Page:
Manufacturing workers can now vote to leave CFMEU

Man and woman in manufacturing business. | Newsreel
Members of the Manufacturing Division of the CFMEU can now vote to leave the organisation. | Photo: Andresr (iStock)

The manufacturing members of the Construction Forestry and Maritime Employees Union (CFMEU) can now vote to leave the parent organisation after legislation was passed in Federal Parliament this week.

Manufacturing Division National Secretary Michael O’Connor said the new law empowered members to decide if their union stayed amalgamated with, or withdrew from, the CFMEU.

Mr O’Connor said the Manufacturing Division would now facilitate proceedings providing members with a vote by secret ballot conducted by the Australian Electoral Commission.

“We are pleased that the parliament has passed this crucial legislation,” Mr O’Connor said.

He said the Manufacturing Division had wanted to put the question of whether to withdraw from the CFMEU to its members for some years, but was frustrated by the Construction Division’s opposition.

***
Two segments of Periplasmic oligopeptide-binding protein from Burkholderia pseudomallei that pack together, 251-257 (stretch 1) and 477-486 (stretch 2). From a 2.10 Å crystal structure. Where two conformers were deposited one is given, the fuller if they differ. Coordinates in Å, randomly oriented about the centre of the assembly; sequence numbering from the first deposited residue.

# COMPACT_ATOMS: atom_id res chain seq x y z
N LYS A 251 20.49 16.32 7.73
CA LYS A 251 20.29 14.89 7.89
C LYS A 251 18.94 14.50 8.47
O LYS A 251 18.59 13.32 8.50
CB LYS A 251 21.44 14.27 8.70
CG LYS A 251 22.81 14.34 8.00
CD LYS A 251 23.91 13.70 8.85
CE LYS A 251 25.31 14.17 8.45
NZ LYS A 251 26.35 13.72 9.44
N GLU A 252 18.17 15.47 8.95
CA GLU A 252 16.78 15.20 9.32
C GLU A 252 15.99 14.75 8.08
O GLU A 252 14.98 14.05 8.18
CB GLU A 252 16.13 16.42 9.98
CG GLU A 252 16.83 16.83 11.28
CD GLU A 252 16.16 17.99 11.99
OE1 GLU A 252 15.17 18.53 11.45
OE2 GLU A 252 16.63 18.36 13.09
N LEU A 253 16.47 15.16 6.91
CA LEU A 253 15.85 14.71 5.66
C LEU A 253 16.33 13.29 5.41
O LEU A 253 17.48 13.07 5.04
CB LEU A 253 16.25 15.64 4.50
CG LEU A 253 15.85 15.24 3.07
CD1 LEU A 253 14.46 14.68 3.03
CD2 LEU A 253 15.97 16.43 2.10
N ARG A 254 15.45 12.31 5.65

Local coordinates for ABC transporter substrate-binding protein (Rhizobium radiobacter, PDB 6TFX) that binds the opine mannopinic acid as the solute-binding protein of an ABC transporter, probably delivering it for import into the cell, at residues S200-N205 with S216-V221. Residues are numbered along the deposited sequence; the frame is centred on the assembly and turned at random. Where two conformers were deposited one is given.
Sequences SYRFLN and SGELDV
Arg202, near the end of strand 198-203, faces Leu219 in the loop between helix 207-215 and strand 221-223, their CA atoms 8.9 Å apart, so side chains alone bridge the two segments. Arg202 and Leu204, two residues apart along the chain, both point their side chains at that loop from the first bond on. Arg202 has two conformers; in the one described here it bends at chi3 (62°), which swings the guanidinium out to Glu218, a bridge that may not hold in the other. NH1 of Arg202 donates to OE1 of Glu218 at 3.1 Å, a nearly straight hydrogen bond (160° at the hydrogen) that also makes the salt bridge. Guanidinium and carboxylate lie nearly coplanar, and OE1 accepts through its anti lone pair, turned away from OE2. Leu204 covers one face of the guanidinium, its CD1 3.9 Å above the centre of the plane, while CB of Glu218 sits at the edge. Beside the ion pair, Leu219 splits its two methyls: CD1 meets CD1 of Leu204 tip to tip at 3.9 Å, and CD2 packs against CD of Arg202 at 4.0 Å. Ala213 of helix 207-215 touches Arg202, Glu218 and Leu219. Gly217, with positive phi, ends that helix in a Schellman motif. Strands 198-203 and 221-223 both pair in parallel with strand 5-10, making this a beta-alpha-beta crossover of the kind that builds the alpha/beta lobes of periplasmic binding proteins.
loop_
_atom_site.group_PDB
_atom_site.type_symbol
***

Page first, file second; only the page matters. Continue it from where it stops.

Mr O’Connor said their members worked in vital industries including floor covering, cabinetry, joinery, glass and glazing, installation and shopfitting, forestry, timber and wood products, pulp and paper, furniture, textile clothing and footwear, and building products and materials manufacturing.

“Our members are now on a pathway to a more active and respected role in the labour movement which they can achieve by formally dissociating themselves with the CFMEU and its ever-deteriorating reputation,” Mr O’Connor said.

CFMEU National Secretary Zach Smith said union coverage should not be decided by governments or legislation.

“The CFMEU will never apologise for being a strong militant trade union that delivers industry-leading pay rises and wins world-first safety campaigns, like the engineered stone ban,” he said.

“The construction union is by far best placed to represent construction supply chain workers.”